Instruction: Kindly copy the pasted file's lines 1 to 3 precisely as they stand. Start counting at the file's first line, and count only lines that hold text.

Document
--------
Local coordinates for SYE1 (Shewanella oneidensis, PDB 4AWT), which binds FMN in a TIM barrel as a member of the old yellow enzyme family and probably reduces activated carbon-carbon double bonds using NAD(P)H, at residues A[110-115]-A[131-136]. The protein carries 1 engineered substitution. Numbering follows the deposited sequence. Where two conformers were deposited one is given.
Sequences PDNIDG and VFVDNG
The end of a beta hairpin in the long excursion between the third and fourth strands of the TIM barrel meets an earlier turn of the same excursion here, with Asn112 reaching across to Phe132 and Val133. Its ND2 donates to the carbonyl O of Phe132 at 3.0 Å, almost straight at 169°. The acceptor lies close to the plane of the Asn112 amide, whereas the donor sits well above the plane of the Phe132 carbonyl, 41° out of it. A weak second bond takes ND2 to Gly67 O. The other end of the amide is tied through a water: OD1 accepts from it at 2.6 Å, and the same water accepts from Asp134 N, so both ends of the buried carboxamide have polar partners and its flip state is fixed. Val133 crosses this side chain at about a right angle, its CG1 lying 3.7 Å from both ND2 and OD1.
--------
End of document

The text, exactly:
Local coordinates for SYE1 (Shewanella oneidensis, PDB 4AWT), which binds FMN in a TIM barrel as a member of the old yellow enzyme family and probably reduces activated carbon-carbon double bonds using NAD(P)H, at residues A[110-115]-A[131-136]. The protein carries 1 engineered substitution. Numbering follows the deposited sequence. Where two conformers were deposited one is given.
Sequences PDNIDG and VFVDNG
The end of a beta hairpin in the long excursion between the third and fourth strands of the TIM barrel meets an earlier turn of the same excursion here, with Asn112 reaching across to Phe132 and Val133. Its ND2 donates to the carbonyl O of Phe132 at 3.0 Å, almost straight at 169°. The acceptor lies close to the plane of the Asn112 amide, whereas the donor sits well above the plane of the Phe132 carbonyl, 41° out of it. A weak second bond takes ND2 to Gly67 O. The other end of the amide is tied through a water: OD1 accepts from it at 2.6 Å, and the same water accepts from Asp134 N, so both ends of the buried carboxamide have polar partners and its flip state is fixed. Val133 crosses this side chain at about a right angle, its CG1 lying 3.7 Å from both ND2 and OD1.